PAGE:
Love for Scout program led to lifelong service by President Benson

Years of commitment to Scouting and a strong belief in the importance of the program culminated for President Ezra Taft Benson when he received the Bronze Wolf award, the only international award given by the World Scouting Bureau, on April 1, 1989.

Reading the citation that accompanied the award in the priesthood session of general conference, Eugene F. Reid, World Scouting Program Executive Committee member, said, "He has served with distinction on the National Executive Committee, National Executive Board and National Council's International Committee of the Boy Scouts of America."As President of The Church of Jesus Christ of Latter-day Saints, Ezra Taft Benson has exerted vast influence on the Church's strong support of Scouting throughout the world."

The award, given for President Benson's service to Scouting in the United States and around the world, was the last of Scouting's top awards earned by the Church leader who started out as an assistant Scoutmaster. He was also given the Silver Beaver (1961), the highest award given by a local Scout council; the Silver Antelope (1951), the highest award given by a BSA region; and the Silver Buffalo (1954), the highest award given by the National Council.

He began a life of leadership in Scouting when he was called as assistant Scoutmaster in 1918, eight years after Scouting was organized in the United States. He later became Scoutmaster for the troop of 24 boys in Idaho's Whitney Ward.

In 1930 he became Scout commissioner for his Idaho area, representing the National Council for three years.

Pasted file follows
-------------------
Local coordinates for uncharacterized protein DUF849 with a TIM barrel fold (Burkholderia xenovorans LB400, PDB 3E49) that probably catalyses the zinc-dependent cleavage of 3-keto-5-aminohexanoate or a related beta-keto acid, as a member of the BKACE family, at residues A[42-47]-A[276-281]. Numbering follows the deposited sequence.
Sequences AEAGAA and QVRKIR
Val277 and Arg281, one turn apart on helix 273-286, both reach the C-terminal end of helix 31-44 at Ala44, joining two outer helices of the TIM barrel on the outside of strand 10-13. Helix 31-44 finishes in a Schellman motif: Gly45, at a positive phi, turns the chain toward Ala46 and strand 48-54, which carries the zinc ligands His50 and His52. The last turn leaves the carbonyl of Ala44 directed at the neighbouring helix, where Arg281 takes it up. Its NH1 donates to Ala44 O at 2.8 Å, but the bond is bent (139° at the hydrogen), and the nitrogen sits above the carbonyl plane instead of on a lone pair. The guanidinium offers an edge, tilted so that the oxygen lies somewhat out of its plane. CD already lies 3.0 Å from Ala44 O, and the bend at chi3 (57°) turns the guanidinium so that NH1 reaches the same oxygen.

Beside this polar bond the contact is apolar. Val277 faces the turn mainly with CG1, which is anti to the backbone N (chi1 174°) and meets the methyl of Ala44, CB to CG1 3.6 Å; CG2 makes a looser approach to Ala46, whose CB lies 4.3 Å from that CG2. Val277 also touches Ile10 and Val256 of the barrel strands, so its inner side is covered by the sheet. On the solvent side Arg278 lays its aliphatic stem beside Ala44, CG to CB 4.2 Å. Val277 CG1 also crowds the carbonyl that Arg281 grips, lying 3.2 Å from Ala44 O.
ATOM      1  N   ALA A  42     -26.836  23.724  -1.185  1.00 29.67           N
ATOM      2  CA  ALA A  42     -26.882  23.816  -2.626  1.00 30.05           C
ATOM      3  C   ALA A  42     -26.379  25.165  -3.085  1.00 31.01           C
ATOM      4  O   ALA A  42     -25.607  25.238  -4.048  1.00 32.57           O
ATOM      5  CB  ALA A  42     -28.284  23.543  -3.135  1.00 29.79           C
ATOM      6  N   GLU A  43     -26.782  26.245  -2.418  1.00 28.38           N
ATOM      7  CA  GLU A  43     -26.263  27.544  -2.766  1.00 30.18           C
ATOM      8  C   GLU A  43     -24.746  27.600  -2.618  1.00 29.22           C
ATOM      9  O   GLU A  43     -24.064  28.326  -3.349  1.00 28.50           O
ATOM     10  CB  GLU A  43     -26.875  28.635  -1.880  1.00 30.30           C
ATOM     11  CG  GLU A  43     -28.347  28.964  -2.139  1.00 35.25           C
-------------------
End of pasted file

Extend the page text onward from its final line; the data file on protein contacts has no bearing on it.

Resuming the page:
Soon after he was called to be an apostle in 1943, he was named to the BSA National Committee on Rural Scouting. In 1949, he was elected to the BSA National Executive Board and he was also a member of the National Council's International Committee. He was serving on the National Advisory Council at the time of his death.

He served for several years as president of the BSA's Region 12 and was chairman of the committee to raise funds for the building of a Scout headquarters building in Salt Lake City.

He attended an encampment of Boy Scouts yearly and often spent hours shaking hands with the young men.

Even though his health was failing, President Benson was able to accompany President Thomas S. Monson, his second counselor in the First Presidency, to the opening of the world's largest Scout-O-Rama in Salt Lake City on March 3, 1990.

In his book So Shall Ye Reap (p. 138), President Benson expressed his feeling about Scouting: "I would to God that every boy of Boy Scout age in America could have the benefits and the blessings of the great Boy Scout program. It is truly a noble program; it is a builder of character, not only in the boys, but also in the men who provide the leadership. I have often said that Scouting is essentially a spiritual program, a builder of men. It is established, as is our government and its Constitution, upon a deeply spiritual foundation."

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